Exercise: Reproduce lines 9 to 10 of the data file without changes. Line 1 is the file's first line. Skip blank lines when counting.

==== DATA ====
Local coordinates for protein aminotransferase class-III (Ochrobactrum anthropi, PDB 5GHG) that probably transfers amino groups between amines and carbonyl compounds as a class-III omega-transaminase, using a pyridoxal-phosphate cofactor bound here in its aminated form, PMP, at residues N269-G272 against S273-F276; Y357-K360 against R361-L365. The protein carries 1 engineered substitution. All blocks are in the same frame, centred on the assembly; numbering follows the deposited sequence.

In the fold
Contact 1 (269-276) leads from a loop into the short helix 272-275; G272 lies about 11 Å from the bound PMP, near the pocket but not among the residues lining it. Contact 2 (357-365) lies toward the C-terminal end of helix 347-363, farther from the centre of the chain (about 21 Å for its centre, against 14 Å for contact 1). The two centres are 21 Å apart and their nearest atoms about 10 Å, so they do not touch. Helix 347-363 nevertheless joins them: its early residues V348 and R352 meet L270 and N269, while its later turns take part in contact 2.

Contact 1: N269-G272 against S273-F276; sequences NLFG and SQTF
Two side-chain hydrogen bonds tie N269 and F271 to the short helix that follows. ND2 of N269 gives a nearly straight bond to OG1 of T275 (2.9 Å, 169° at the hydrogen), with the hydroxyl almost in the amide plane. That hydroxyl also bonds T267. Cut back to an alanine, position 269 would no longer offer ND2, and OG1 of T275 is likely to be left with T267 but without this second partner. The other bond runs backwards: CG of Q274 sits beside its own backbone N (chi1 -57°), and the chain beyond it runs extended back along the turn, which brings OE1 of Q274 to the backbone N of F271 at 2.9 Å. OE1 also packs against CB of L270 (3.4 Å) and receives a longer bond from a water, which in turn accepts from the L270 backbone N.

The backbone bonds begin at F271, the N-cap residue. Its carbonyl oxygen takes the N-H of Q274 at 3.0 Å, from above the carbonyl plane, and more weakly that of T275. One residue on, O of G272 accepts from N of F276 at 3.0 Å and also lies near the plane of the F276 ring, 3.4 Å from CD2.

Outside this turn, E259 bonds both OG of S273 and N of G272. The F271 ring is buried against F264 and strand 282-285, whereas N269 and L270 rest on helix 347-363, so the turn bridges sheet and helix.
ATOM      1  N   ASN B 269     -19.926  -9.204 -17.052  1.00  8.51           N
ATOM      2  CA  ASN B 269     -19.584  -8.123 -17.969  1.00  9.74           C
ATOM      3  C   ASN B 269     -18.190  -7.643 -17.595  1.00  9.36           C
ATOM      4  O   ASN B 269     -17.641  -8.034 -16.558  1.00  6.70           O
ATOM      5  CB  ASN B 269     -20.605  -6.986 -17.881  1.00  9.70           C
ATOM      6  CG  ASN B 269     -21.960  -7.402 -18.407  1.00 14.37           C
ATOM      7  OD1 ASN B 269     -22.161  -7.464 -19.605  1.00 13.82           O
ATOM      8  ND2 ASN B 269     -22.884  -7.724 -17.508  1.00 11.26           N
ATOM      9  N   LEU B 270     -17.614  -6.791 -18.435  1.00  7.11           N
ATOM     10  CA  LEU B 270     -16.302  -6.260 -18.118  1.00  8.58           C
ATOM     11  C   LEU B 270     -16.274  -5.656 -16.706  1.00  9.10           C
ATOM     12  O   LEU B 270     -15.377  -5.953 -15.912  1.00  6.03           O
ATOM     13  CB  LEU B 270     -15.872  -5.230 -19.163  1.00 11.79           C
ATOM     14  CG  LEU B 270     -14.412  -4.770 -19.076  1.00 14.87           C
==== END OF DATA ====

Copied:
ATOM      2  CA  ASN B 269     -19.584  -8.123 -17.969  1.00  9.74           C
ATOM      3  C   ASN B 269     -18.190  -7.643 -17.595  1.00  9.36           C